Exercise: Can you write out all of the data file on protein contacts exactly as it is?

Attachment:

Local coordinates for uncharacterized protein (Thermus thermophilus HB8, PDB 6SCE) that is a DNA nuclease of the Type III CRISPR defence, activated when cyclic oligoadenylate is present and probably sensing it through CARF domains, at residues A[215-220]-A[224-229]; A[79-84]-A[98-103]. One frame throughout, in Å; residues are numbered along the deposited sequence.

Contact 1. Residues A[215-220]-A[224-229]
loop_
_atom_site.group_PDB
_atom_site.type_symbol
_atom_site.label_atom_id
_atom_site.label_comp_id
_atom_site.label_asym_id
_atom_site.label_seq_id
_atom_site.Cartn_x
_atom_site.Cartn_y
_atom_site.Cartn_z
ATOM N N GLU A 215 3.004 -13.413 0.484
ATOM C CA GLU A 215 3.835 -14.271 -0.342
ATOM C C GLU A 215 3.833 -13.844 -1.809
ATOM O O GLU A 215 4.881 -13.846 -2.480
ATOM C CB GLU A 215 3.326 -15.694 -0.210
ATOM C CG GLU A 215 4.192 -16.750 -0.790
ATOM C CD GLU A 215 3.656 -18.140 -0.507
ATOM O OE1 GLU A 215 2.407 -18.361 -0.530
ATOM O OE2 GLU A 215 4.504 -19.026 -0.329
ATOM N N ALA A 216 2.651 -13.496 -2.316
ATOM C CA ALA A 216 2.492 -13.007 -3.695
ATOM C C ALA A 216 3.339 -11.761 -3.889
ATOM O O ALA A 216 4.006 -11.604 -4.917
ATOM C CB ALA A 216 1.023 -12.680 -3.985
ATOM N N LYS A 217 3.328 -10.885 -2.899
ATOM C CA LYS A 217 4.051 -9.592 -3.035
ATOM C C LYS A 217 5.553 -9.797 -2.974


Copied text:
Local coordinates for uncharacterized protein (Thermus thermophilus HB8, PDB 6SCE) that is a DNA nuclease of the Type III CRISPR defence, activated when cyclic oligoadenylate is present and probably sensing it through CARF domains, at residues A[215-220]-A[224-229]; A[79-84]-A[98-103]. One frame throughout, in Å; residues are numbered along the deposited sequence.

Contact 1. Residues A[215-220]-A[224-229]
loop_
_atom_site.group_PDB
_atom_site.type_symbol
_atom_site.label_atom_id
_atom_site.label_comp_id
_atom_site.label_asym_id
_atom_site.label_seq_id
_atom_site.Cartn_x
_atom_site.Cartn_y
_atom_site.Cartn_z
ATOM N N GLU A 215 3.004 -13.413 0.484
ATOM C CA GLU A 215 3.835 -14.271 -0.342
ATOM C C GLU A 215 3.833 -13.844 -1.809
ATOM O O GLU A 215 4.881 -13.846 -2.480
ATOM C CB GLU A 215 3.326 -15.694 -0.210
ATOM C CG GLU A 215 4.192 -16.750 -0.790
ATOM C CD GLU A 215 3.656 -18.140 -0.507
ATOM O OE1 GLU A 215 2.407 -18.361 -0.530
ATOM O OE2 GLU A 215 4.504 -19.026 -0.329
ATOM N N ALA A 216 2.651 -13.496 -2.316
ATOM C CA ALA A 216 2.492 -13.007 -3.695
ATOM C C ALA A 216 3.339 -11.761 -3.889
ATOM O O ALA A 216 4.006 -11.604 -4.917
ATOM C CB ALA A 216 1.023 -12.680 -3.985
ATOM N N LYS A 217 3.328 -10.885 -2.899
ATOM C CA LYS A 217 4.051 -9.592 -3.035
ATOM C C LYS A 217 5.553 -9.797 -2.974